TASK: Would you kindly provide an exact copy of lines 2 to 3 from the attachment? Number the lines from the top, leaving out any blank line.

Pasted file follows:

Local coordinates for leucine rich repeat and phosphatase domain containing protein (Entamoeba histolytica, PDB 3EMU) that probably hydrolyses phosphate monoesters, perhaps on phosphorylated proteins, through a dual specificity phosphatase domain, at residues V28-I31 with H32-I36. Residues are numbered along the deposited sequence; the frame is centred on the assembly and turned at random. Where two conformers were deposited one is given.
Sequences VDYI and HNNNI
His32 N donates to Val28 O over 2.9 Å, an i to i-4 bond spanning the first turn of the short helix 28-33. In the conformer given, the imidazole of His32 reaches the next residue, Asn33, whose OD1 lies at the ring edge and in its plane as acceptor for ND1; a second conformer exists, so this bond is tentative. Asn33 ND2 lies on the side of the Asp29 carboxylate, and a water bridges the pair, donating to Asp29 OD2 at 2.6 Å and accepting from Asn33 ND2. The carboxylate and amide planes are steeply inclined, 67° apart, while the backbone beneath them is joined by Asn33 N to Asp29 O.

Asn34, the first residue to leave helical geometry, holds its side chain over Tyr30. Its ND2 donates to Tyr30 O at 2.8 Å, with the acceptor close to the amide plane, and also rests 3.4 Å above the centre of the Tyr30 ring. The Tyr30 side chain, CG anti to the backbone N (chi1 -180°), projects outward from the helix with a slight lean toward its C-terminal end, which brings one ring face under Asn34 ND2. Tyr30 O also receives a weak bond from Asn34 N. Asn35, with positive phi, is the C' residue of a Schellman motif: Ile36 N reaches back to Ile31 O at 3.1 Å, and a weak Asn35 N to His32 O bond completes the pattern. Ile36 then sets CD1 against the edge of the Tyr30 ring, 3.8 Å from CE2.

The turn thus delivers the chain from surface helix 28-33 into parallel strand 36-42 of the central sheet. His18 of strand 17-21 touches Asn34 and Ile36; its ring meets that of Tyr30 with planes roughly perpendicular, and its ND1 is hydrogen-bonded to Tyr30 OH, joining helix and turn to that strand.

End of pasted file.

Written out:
Sequences VDYI and HNNNI
His32 N donates to Val28 O over 2.9 Å, an i to i-4 bond spanning the first turn of the short helix 28-33. In the conformer given, the imidazole of His32 reaches the next residue, Asn33, whose OD1 lies at the ring edge and in its plane as acceptor for ND1; a second conformer exists, so this bond is tentative. Asn33 ND2 lies on the side of the Asp29 carboxylate, and a water bridges the pair, donating to Asp29 OD2 at 2.6 Å and accepting from Asn33 ND2. The carboxylate and amide planes are steeply inclined, 67° apart, while the backbone beneath them is joined by Asn33 N to Asp29 O.